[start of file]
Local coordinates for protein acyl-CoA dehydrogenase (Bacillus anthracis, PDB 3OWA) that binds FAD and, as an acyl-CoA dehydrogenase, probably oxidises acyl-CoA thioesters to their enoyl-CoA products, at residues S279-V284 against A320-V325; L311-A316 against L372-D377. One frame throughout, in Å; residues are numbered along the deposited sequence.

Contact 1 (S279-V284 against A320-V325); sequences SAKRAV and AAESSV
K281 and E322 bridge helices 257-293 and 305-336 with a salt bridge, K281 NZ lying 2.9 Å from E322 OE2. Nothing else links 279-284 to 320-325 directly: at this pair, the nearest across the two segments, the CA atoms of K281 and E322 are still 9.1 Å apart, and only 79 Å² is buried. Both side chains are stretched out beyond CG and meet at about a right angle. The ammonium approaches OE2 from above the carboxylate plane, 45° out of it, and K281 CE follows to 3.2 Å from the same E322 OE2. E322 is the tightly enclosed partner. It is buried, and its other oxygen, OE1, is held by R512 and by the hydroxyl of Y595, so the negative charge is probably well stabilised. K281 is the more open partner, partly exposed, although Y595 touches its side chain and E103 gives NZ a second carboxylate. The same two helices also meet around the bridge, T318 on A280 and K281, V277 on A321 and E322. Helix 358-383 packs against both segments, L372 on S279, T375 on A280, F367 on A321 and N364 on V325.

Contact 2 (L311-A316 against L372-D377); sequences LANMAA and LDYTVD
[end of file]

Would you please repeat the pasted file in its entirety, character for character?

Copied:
Local coordinates for protein acyl-CoA dehydrogenase (Bacillus anthracis, PDB 3OWA) that binds FAD and, as an acyl-CoA dehydrogenase, probably oxidises acyl-CoA thioesters to their enoyl-CoA products, at residues S279-V284 against A320-V325; L311-A316 against L372-D377. One frame throughout, in Å; residues are numbered along the deposited sequence.

Contact 1 (S279-V284 against A320-V325); sequences SAKRAV and AAESSV
K281 and E322 bridge helices 257-293 and 305-336 with a salt bridge, K281 NZ lying 2.9 Å from E322 OE2. Nothing else links 279-284 to 320-325 directly: at this pair, the nearest across the two segments, the CA atoms of K281 and E322 are still 9.1 Å apart, and only 79 Å² is buried. Both side chains are stretched out beyond CG and meet at about a right angle. The ammonium approaches OE2 from above the carboxylate plane, 45° out of it, and K281 CE follows to 3.2 Å from the same E322 OE2. E322 is the tightly enclosed partner. It is buried, and its other oxygen, OE1, is held by R512 and by the hydroxyl of Y595, so the negative charge is probably well stabilised. K281 is the more open partner, partly exposed, although Y595 touches its side chain and E103 gives NZ a second carboxylate. The same two helices also meet around the bridge, T318 on A280 and K281, V277 on A321 and E322. Helix 358-383 packs against both segments, L372 on S279, T375 on A280, F367 on A321 and N364 on V325.

Contact 2 (L311-A316 against L372-D377); sequences LANMAA and LDYTVD